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This lovely lady had a “Ringu” on her finger…

In 1998, Kouji Suzuki’s Japanese horror novel, “Ringu,” was adapted into a film starring the lovely Nanako Matsushima as a reporter chasing some kind of mysterious horror that is killing teenagers. Matsushima, pictured above, was ubiquitous in Japan when I first arrived in 1999–I thought she was stunning then, and my opinions on that, along with her looks, haven’t changed! I saw Ringu only years later, when the idea of a girl jumping out at her victims via a VCR tape and a TV was already becoming dated, but I watched many episodes of the drama, “Great Teacher Onizuka,” or GTO, in which she starred and met her co-star and husband, Takashi Sorimachi (I try to forget that last part!). Anyway, Ringu had creepy atmosphere to spare, and it both thrilled and chilled despite its cheesiness. I guess that’s why it was destined for an American remake.

…which was passed to THIS British babe for the Hollywood treatment!

Before Naomi Watts played Valerie Plame Wilson or Princess Di, even before she was King Kong’s girlfriend, this incomperable British beauty was given “The Ring” for the American version in 2002. It spawned a sequel in 2005, which I am (ashamed? Proud? Indifferent?) not to have seen. As a concept, The Ring is a curious mix of East/West hybrid horror. I think it can work either inside or outside of Japan even today. As long as the nasty ghost-girl jumps out of a smartphone screen instead of a television, I think we’re all set.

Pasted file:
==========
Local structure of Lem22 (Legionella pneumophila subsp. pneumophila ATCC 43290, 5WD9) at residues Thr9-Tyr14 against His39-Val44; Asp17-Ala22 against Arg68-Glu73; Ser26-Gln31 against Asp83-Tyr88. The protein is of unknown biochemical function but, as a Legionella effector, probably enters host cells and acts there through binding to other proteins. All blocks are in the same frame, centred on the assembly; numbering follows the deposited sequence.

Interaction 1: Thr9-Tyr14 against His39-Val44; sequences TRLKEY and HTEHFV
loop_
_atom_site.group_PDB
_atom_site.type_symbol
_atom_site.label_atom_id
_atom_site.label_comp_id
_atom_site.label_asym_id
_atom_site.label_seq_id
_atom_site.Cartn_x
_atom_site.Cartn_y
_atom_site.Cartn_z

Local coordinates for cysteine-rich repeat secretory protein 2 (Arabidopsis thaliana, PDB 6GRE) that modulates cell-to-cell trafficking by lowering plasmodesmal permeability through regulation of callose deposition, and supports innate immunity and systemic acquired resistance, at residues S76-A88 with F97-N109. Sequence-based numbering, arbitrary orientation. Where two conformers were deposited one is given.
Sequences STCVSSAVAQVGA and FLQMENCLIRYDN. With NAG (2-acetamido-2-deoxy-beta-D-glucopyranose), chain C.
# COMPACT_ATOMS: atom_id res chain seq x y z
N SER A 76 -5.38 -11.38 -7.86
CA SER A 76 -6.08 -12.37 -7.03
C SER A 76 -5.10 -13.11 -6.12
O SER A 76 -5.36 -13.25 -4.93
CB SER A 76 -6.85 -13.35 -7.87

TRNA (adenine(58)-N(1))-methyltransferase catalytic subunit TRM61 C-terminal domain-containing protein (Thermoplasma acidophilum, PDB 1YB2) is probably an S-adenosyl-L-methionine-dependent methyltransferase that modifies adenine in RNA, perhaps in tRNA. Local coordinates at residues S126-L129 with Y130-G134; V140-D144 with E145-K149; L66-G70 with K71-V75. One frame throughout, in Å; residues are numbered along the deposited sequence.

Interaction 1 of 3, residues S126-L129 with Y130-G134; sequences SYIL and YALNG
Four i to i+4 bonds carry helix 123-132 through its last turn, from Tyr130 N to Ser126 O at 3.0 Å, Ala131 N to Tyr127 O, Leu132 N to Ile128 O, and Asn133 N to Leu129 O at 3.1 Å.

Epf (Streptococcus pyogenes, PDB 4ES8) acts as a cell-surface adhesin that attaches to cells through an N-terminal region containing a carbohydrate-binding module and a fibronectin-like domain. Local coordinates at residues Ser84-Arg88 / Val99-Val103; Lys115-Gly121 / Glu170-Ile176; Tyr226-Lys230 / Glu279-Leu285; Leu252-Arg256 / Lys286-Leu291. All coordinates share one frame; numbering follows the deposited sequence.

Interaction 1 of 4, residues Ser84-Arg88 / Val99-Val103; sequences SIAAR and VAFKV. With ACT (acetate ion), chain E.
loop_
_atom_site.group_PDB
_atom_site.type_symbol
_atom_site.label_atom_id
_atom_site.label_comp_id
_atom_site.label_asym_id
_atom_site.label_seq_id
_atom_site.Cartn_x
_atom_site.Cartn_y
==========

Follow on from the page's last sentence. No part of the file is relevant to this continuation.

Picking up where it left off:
Believe it or not, these coyboys were once samurai!

Steve McQueen, Yul Brynner, and lots of great Western-style action make “The Magnificent Seven” a classic cowboy flick…putting aside the fact that it was actually a classic samurai flick first! It was based on Akira Kurosawa’s 1954 epic, “The Seven Samurai,” exchanging guns for swords but otherwise keeping all the other good stuff intact. This surprised me when I first heard it; could you really adapt a story that well across such a vast culture gap, I wondered? But after being immersed in Japanese popular culture, it makes total sense to me. Japanese samurai period dramas (so-called “jidai geki”) share many similarities to Westerns (so-called “seibu geki”). The band of samurai lawmen riding around in Japan’s most famous jidai geki, “Mitoko-mon,” aren’t much different from the “mysterious strangers” that show up to mete out justice in our Westerns. It just proves that people everywhere dream of protectors who they can believe in.

A wiz-bang racecar movie by the Wachowski siblings…that sped right past me